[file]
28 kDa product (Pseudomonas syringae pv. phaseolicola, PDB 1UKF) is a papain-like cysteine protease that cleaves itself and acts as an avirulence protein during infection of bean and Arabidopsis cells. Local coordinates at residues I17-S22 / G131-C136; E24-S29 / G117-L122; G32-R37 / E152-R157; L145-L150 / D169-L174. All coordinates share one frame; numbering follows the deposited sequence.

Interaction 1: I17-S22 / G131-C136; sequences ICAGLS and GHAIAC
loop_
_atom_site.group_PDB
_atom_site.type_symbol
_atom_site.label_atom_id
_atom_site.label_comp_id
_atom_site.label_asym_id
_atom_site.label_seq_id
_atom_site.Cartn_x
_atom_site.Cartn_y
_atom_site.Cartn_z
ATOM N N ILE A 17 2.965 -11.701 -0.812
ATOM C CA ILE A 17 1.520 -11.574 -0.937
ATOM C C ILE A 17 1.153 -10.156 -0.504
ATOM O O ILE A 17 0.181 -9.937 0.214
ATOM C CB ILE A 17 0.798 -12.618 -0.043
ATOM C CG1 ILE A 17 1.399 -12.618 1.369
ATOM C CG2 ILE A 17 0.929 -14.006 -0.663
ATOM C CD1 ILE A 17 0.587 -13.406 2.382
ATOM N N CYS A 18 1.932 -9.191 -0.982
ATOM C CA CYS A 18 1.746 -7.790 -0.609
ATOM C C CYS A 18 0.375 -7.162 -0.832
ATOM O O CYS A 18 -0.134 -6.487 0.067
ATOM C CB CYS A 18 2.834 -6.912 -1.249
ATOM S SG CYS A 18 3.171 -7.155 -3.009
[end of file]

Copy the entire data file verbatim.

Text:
28 kDa product (Pseudomonas syringae pv. phaseolicola, PDB 1UKF) is a papain-like cysteine protease that cleaves itself and acts as an avirulence protein during infection of bean and Arabidopsis cells. Local coordinates at residues I17-S22 / G131-C136; E24-S29 / G117-L122; G32-R37 / E152-R157; L145-L150 / D169-L174. All coordinates share one frame; numbering follows the deposited sequence.

Interaction 1: I17-S22 / G131-C136; sequences ICAGLS and GHAIAC
loop_
_atom_site.group_PDB
_atom_site.type_symbol
_atom_site.label_atom_id
_atom_site.label_comp_id
_atom_site.label_asym_id
_atom_site.label_seq_id
_atom_site.Cartn_x
_atom_site.Cartn_y
_atom_site.Cartn_z
ATOM N N ILE A 17 2.965 -11.701 -0.812
ATOM C CA ILE A 17 1.520 -11.574 -0.937
ATOM C C ILE A 17 1.153 -10.156 -0.504
ATOM O O ILE A 17 0.181 -9.937 0.214
ATOM C CB ILE A 17 0.798 -12.618 -0.043
ATOM C CG1 ILE A 17 1.399 -12.618 1.369
ATOM C CG2 ILE A 17 0.929 -14.006 -0.663
ATOM C CD1 ILE A 17 0.587 -13.406 2.382
ATOM N N CYS A 18 1.932 -9.191 -0.982
ATOM C CA CYS A 18 1.746 -7.790 -0.609
ATOM C C CYS A 18 0.375 -7.162 -0.832
ATOM O O CYS A 18 -0.134 -6.487 0.067
ATOM C CB CYS A 18 2.834 -6.912 -1.249
ATOM S SG CYS A 18 3.171 -7.155 -3.009